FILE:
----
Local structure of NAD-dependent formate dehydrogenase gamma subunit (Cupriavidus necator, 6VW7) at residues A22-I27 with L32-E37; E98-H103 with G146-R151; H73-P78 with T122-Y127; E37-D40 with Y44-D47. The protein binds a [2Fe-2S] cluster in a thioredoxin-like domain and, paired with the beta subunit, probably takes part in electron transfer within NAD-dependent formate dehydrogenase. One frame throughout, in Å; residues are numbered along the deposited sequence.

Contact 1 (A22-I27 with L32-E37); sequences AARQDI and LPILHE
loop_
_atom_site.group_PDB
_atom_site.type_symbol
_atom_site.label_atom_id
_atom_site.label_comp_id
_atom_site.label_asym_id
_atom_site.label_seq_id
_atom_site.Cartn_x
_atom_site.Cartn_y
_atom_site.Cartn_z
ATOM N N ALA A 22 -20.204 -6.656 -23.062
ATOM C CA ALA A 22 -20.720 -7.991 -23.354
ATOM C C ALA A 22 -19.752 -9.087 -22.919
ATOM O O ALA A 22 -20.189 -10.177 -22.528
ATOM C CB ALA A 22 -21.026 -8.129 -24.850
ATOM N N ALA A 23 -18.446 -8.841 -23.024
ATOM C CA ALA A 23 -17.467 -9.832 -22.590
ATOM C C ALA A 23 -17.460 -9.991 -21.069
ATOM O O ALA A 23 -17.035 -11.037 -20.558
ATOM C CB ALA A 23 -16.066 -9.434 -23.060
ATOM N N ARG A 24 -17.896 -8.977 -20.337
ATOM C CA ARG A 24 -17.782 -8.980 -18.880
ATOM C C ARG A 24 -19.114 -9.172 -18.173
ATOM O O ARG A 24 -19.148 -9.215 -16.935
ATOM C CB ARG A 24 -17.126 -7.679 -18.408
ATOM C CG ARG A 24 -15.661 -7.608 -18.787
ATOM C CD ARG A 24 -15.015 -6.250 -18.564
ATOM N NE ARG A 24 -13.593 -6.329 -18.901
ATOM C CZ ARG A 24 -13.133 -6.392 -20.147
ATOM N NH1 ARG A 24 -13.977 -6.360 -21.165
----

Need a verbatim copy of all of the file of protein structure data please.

Local structure of NAD-dependent formate dehydrogenase gamma subunit (Cupriavidus necator, 6VW7) at residues A22-I27 with L32-E37; E98-H103 with G146-R151; H73-P78 with T122-Y127; E37-D40 with Y44-D47. The protein binds a [2Fe-2S] cluster in a thioredoxin-like domain and, paired with the beta subunit, probably takes part in electron transfer within NAD-dependent formate dehydrogenase. One frame throughout, in Å; residues are numbered along the deposited sequence.

Contact 1 (A22-I27 with L32-E37); sequences AARQDI and LPILHE
loop_
_atom_site.group_PDB
_atom_site.type_symbol
_atom_site.label_atom_id
_atom_site.label_comp_id
_atom_site.label_asym_id
_atom_site.label_seq_id
_atom_site.Cartn_x
_atom_site.Cartn_y
_atom_site.Cartn_z
ATOM N N ALA A 22 -20.204 -6.656 -23.062
ATOM C CA ALA A 22 -20.720 -7.991 -23.354
ATOM C C ALA A 22 -19.752 -9.087 -22.919
ATOM O O ALA A 22 -20.189 -10.177 -22.528
ATOM C CB ALA A 22 -21.026 -8.129 -24.850
ATOM N N ALA A 23 -18.446 -8.841 -23.024
ATOM C CA ALA A 23 -17.467 -9.832 -22.590
ATOM C C ALA A 23 -17.460 -9.991 -21.069
ATOM O O ALA A 23 -17.035 -11.037 -20.558
ATOM C CB ALA A 23 -16.066 -9.434 -23.060
ATOM N N ARG A 24 -17.896 -8.977 -20.337
ATOM C CA ARG A 24 -17.782 -8.980 -18.880
ATOM C C ARG A 24 -19.114 -9.172 -18.173
ATOM O O ARG A 24 -19.148 -9.215 -16.935
ATOM C CB ARG A 24 -17.126 -7.679 -18.408
ATOM C CG ARG A 24 -15.661 -7.608 -18.787
ATOM C CD ARG A 24 -15.015 -6.250 -18.564
ATOM N NE ARG A 24 -13.593 -6.329 -18.901
ATOM C CZ ARG A 24 -13.133 -6.392 -20.147
ATOM N NH1 ARG A 24 -13.977 -6.360 -21.165